Thursday, September 1, 2011

When Your Writing is Like Bad Roast Beef

There are a few schools of thought when it comes to editing your own work. There are those who print out their latest draft, settle into their comfy spot and read for the sheer joy of reading. There are those who don't ever print their work because they read and edit exclusively on screen. There are some who spend an inordinate amount of time over each sentence, reading and rewriting until perfection is achieved. I'm not any of these.

I never stop editing. For me, a piece is never done, I just run out of time and it's good enough. I don't suggest this is an ideal for everyone. For example, I know far too many writers who don't edit a damn thing for one reason or another. I admire them, and it annoys me. It always has. Back in school I would have to study for hours to maybe eke out a B while another seemingly oblivious student would have an aw crap moment and finish their assignment in the hall on the way to class and earn an A. Remarkable, though my remarks were not always vocal or supportive.

When editing my own manuscript I like to expect that the warm copy I pick up from the local printer will be an enjoyable read. But I immediately spot things. Yes, grammatical things and typos, which annoy me, but I've learned to forgive myself and move on. It's the plot questions, or the character development, or the pace or some other major thing that throws me into a funk.

That's where I am on Chapter 12 of Three Blinks and a Sigh. I can't get past the first paragraphs. Chapter 11 is good, and Chapter 13 makes sense, but Chapter 12 sucks and it's disappointing. It's like bad roast beef stuck between the most savory bread you can imagine. You've been there. You're craving a roast beef sandwich for days and you finally get one only to discover the meat is overcooked, shiny and a weird color. It's doesn't even smell good and the things you craved now ruins your appetite. That's my Chapter 12 and I find myself just staring at it with disgust.

So how do you combat a lousy chapter? Skip it.

I recall a high school english teacher who presented a very freeing concept to me. He said when you're working on an early draft and you can't come up with the right word or phrase, don't struggle over it. Instead, draw a blank line and keep going. You can come back to it later. What sweet liberation! If that can apply to a word or phrase, why not a sentence or a paragraph or a whole frigging chapter?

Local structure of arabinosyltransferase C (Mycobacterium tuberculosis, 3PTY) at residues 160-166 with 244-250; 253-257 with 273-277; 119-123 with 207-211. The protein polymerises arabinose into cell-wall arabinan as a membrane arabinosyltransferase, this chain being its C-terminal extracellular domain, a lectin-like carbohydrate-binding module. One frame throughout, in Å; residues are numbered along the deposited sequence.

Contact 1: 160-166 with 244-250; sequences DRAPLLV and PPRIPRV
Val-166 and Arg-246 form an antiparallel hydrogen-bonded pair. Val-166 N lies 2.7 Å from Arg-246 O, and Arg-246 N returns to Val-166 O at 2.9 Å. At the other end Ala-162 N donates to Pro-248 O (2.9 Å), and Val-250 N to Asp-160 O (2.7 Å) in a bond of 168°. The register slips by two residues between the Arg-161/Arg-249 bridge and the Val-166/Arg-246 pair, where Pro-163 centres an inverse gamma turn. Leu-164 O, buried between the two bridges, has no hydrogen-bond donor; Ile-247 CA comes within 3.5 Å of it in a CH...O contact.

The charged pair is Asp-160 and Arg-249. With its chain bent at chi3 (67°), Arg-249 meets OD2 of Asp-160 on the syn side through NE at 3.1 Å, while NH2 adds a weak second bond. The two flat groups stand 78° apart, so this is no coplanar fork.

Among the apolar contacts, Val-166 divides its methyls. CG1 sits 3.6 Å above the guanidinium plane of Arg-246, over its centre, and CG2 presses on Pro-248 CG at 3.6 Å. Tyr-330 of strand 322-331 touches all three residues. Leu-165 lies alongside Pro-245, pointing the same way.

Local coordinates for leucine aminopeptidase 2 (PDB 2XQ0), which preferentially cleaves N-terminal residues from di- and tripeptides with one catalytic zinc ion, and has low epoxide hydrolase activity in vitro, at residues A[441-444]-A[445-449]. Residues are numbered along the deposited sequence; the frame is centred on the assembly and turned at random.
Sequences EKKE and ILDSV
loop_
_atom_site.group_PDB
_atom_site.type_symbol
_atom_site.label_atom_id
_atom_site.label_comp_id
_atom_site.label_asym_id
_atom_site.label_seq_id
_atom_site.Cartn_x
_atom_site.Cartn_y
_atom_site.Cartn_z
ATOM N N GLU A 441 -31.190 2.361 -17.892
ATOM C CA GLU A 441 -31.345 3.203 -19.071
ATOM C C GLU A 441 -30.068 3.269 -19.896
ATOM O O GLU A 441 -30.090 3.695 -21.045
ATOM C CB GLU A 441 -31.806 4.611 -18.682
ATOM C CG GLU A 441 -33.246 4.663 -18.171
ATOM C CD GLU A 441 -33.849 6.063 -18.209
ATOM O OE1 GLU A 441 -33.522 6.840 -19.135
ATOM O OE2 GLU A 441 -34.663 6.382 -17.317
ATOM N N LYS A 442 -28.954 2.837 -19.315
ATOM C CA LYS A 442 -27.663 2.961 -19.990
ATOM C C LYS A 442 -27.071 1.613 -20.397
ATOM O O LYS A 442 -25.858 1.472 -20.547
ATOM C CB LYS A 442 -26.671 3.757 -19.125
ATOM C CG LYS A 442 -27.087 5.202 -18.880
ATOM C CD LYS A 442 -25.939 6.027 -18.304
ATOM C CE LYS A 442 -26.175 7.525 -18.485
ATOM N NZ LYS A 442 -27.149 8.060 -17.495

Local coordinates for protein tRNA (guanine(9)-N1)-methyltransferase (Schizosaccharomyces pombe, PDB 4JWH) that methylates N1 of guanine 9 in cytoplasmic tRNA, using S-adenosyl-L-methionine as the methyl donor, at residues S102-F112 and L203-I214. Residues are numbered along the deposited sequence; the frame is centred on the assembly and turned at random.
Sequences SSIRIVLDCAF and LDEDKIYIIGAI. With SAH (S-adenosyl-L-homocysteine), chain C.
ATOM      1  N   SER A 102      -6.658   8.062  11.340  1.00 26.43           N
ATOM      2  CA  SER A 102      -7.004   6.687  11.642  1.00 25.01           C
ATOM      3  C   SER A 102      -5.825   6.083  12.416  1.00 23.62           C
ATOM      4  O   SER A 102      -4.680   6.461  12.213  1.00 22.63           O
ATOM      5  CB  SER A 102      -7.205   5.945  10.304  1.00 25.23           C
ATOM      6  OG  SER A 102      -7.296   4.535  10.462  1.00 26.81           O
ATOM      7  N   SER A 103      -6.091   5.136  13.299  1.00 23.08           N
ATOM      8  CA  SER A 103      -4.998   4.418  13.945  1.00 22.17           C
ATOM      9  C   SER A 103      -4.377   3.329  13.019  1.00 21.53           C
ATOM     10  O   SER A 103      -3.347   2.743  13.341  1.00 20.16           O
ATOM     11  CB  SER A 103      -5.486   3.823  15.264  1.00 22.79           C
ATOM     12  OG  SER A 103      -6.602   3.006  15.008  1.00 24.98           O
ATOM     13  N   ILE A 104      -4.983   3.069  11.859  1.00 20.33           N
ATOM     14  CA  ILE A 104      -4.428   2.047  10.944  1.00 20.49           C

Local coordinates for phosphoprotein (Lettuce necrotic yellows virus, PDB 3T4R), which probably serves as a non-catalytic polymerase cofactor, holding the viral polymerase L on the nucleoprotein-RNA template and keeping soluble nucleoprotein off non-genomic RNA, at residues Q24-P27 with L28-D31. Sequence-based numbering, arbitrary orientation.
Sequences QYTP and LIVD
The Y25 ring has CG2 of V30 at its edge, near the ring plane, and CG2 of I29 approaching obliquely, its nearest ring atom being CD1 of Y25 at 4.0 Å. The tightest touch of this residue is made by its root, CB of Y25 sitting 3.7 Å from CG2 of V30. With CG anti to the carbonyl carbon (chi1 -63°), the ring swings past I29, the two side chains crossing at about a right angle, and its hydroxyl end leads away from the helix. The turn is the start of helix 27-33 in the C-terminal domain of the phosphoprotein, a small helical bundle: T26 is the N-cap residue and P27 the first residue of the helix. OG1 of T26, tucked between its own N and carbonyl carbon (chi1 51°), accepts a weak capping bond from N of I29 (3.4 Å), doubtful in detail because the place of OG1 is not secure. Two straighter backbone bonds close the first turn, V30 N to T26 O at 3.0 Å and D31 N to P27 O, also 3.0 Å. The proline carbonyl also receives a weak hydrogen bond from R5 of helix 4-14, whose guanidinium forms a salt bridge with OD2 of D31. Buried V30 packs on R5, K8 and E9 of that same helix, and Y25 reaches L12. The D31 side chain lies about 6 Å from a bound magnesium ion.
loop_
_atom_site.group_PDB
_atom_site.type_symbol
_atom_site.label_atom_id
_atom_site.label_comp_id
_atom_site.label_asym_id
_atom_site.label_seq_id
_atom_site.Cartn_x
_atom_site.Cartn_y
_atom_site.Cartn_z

It can. It should.

I've been staring at this disappointing sandwich on my plate for four days and I'm still starving. Don't be like that in your writing. Your writing needs to compel others and keep you moving. If you come across a section that stops you in your tracks, make note of why in the margins. Star it with a big *Needs Work* and move on. Don't sit there and bemoan it. Keep moving forward.

Words are like money, they are a renewable resource. Given the right skills you can create more. So don't let a bad investment (or chapter) hold you back. Keep producing. Keep moving forward. In the distance of a few pages you'll get some perspective and will determine your next course of action. You might be struck with an idea to rewrite it, or perhaps you'll cut it completely, or maybe the key content will dissolve from that chapter and reemerge into others where they make better sense or provide greater power and clarity.

Don't let your own writing delay you from getting something written.

1 comment:

  1. This was a great post Karl. I totally am with you....I am a complete grammar nazi and a perfectionist....I never feel my work is good enough or edited enough until people I trust in my life tell me it is done...even then I still am not 100% happy with it. I have now learn to embrace this aspect of me...I am my hardest taskmaster and critic which is a good thing. Nobody could be harder on my work than myself then. Absolutely brilliant analogy btw...the post's title had me clicking though to find out how writing can be like bad roast beef.
    Great post!
    - Kim